Freedom House (Autor)
As campaigning heated up for Taiwan's March 2004 presidential election, the focus was on two related issues that have dominated the island's politics in recent years: economic links with China and the question of Taiwanese independence. Trailing in the polls, President Chen Shui-bian tightened the race late in 2003 with calls for a new constitution that, he hinted, would promote Taiwan's formal independence from China. Opposition leader Lien Chan, however, maintained the lead, in most polls, that he had seized after teaming up with a former rival to contest the election. A Lien victory could help break the stalemate with Beijing that has prevented Taiwan and China from establishing direct air and shipping links.
Located some 100 miles off the southeast coast of China, Taiwan became the home of the Koumintang (KMT), or Nationalist, government-in-exile in 1949, when Communist forces overthrew the Nationalists following two decades of civil war on the mainland. While Taiwan is independent in all but name, Beijing considers it to be a renegade province of China and has long threatened to invade if the island formally declares independence.
Taiwan's democratic transition began in 1987, when the KMT government lifted a state of martial law imposed 38 years earlier. The KMT's Lee Teng-hui in 1988 became the first native Taiwanese president. His election broke a stranglehold on politics by mainland refugees, who, along with their descendants, make up 14 percent of Taiwan's population.
In his 12 years in office, Lee oversaw far-reaching political reforms including the holding of Taiwan's first multiparty legislative elections in 1991 and the first direct presidential elections in 1996. Lee also played down the KMT's historic commitment to eventual reunification with China, promoting instead a Taiwanese national identity that undermined Beijing's claim that there is only "one China."
With Lee barred by term limits from seeking reelection, Chen's victory in the 2000 presidential race, in which he ran as the standard-bearer of the pro-independence Democratic Progressive Party (DPP), broke the KMT's grip on politics and signaled that Taiwan would continue promoting an independent identity. Chen, a former Taipei mayor, downplayed but did not renounce his DPP's core position that Taiwan should eventually be independent. With an 82 percent turnout, Chen took 39 percent of the vote to defeat James Soong, a KMT defector who ran as an independent and took 37 percent, and Vice President Lien Chan, who captured 23 percent. Despite Chen's victory, the combined support for his two conservative opponents, totaling around 60 percent of the vote, suggested that many Taiwanese are wary of the DPP's pro-independence platform and its potential to cause trouble with China.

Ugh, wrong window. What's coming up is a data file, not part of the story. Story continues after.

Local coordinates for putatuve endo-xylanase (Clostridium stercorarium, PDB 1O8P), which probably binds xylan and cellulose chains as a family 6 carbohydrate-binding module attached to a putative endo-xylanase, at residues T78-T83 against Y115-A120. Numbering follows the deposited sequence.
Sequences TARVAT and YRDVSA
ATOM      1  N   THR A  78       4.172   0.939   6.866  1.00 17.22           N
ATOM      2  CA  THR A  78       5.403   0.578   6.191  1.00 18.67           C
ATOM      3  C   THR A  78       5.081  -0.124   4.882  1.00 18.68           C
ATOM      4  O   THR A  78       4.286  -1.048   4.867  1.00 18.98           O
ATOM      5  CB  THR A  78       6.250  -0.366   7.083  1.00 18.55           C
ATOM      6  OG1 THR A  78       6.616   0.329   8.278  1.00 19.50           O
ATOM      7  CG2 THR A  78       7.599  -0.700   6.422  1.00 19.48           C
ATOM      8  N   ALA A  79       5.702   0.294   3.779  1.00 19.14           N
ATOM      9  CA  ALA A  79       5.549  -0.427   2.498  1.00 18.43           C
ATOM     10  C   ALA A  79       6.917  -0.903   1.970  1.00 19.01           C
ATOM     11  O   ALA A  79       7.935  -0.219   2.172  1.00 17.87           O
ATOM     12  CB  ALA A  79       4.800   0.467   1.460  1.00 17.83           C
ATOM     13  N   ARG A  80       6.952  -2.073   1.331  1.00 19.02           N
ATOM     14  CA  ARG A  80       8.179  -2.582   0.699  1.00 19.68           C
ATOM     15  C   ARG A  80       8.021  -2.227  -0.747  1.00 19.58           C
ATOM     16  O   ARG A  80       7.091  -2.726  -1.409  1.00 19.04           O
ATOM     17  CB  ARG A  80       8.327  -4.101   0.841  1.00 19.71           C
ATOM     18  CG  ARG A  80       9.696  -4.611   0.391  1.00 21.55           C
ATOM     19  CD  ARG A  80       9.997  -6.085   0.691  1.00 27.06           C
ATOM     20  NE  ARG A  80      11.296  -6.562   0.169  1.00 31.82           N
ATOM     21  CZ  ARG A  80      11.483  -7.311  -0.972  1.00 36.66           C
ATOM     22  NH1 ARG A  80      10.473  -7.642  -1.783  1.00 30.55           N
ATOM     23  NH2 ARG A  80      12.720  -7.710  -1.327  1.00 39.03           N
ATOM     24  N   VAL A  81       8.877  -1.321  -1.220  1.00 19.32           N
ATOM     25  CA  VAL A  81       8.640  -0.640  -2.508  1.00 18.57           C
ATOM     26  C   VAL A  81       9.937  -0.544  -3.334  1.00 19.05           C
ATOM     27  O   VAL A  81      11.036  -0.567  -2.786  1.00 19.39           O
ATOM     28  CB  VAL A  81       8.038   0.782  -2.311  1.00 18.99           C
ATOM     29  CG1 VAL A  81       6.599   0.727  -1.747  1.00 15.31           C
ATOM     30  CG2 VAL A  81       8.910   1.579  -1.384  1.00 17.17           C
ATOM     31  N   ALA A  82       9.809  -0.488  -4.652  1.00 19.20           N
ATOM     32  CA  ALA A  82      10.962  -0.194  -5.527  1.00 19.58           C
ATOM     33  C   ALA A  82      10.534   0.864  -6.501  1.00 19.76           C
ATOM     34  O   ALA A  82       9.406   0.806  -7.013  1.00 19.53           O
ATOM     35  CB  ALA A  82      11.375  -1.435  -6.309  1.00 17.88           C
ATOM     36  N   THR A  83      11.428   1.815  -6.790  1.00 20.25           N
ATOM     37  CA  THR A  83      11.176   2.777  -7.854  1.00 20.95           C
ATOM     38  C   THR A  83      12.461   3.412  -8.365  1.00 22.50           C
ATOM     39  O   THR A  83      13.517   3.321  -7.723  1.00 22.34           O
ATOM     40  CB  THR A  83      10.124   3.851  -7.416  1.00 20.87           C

Still, the DPP swept the conservative KMT out of parliamentary power for the first time in the December 2001 legislative elections. While the question of independence loomed large in the campaign, many voters appeared to be swayed at least partly by the DPP's pledges of cleaner government. The DPP won 87 of parliament's 225 seats, up from 70 in 1998, while the KMT took 68, down from 123. The new People First Party, headed by KMT defector Soong, won 46 seats. The Taiwan Solidarity Union, backed by former president Lee, won 13 seats, and two minor parties and independents took the remainder.
Chen's hopes for reelection dimmed in April 2003 after Lien and Soong, his rivals in 2000, teamed up to contest the 2004 vote on a ticket headed by Lien. A KMT alliance in parliament with People First also made it harder for the DPP to pass legislation. A widely anticipated banking reform bill was defeated in July.
Chen gained ground in opinion polls, however, with his surprise proposal in September that Taiwan adopt a new constitution through an islandwide referendum by 2006. Chen said that a new constitution would improve governance by streamlining Taiwan's complicated presidential-parliamentary system. Chen also hinted that he was seeking to delete provisions in the 1946 constitution that formally link Taiwan to the mainland. Along with an economic rebound that coincided with the containment of Asia's severe acute respiratory syndrome (SARS) virus, the buzz surrounding the proposal helped Chen close the gap with Lien to single digits by November from around 20 percentage points in August, according to some polls.